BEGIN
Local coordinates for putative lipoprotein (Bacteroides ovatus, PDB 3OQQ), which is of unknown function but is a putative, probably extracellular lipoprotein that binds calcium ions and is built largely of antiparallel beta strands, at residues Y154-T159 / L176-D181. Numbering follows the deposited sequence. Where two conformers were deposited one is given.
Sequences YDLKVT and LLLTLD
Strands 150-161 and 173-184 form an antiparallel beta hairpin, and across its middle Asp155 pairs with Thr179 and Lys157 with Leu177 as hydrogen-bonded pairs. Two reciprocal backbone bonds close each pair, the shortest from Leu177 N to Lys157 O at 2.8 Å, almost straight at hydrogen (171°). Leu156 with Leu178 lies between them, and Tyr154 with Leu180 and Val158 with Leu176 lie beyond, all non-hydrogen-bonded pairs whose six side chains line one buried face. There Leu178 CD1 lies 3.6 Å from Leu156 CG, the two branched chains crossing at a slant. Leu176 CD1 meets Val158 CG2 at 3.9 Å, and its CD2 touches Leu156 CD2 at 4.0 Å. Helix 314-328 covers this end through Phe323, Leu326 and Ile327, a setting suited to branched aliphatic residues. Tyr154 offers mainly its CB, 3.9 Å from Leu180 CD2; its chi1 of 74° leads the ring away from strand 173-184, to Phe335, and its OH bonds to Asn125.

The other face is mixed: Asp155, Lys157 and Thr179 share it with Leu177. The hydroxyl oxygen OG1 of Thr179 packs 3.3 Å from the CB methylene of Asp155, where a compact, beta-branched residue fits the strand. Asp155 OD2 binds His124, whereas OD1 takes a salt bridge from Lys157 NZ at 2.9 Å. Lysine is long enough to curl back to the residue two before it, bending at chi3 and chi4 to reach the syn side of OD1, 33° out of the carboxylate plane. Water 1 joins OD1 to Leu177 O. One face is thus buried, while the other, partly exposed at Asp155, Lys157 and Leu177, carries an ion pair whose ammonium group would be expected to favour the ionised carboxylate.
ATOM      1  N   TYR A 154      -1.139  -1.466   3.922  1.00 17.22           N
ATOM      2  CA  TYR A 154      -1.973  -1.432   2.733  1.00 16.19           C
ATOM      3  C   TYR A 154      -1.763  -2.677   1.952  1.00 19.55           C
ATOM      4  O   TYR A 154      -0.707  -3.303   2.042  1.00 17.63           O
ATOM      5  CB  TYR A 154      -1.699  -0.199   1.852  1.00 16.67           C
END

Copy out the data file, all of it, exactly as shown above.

Local coordinates for putative lipoprotein (Bacteroides ovatus, PDB 3OQQ), which is of unknown function but is a putative, probably extracellular lipoprotein that binds calcium ions and is built largely of antiparallel beta strands, at residues Y154-T159 / L176-D181. Numbering follows the deposited sequence. Where two conformers were deposited one is given.
Sequences YDLKVT and LLLTLD
Strands 150-161 and 173-184 form an antiparallel beta hairpin, and across its middle Asp155 pairs with Thr179 and Lys157 with Leu177 as hydrogen-bonded pairs. Two reciprocal backbone bonds close each pair, the shortest from Leu177 N to Lys157 O at 2.8 Å, almost straight at hydrogen (171°). Leu156 with Leu178 lies between them, and Tyr154 with Leu180 and Val158 with Leu176 lie beyond, all non-hydrogen-bonded pairs whose six side chains line one buried face. There Leu178 CD1 lies 3.6 Å from Leu156 CG, the two branched chains crossing at a slant. Leu176 CD1 meets Val158 CG2 at 3.9 Å, and its CD2 touches Leu156 CD2 at 4.0 Å. Helix 314-328 covers this end through Phe323, Leu326 and Ile327, a setting suited to branched aliphatic residues. Tyr154 offers mainly its CB, 3.9 Å from Leu180 CD2; its chi1 of 74° leads the ring away from strand 173-184, to Phe335, and its OH bonds to Asn125.

The other face is mixed: Asp155, Lys157 and Thr179 share it with Leu177. The hydroxyl oxygen OG1 of Thr179 packs 3.3 Å from the CB methylene of Asp155, where a compact, beta-branched residue fits the strand. Asp155 OD2 binds His124, whereas OD1 takes a salt bridge from Lys157 NZ at 2.9 Å. Lysine is long enough to curl back to the residue two before it, bending at chi3 and chi4 to reach the syn side of OD1, 33° out of the carboxylate plane. Water 1 joins OD1 to Leu177 O. One face is thus buried, while the other, partly exposed at Asp155, Lys157 and Leu177, carries an ion pair whose ammonium group would be expected to favour the ionised carboxylate.
ATOM      1  N   TYR A 154      -1.139  -1.466   3.922  1.00 17.22           N
ATOM      2  CA  TYR A 154      -1.973  -1.432   2.733  1.00 16.19           C
ATOM      3  C   TYR A 154      -1.763  -2.677   1.952  1.00 19.55           C
ATOM      4  O   TYR A 154      -0.707  -3.303   2.042  1.00 17.63           O
ATOM      5  CB  TYR A 154      -1.699  -0.199   1.852  1.00 16.67           C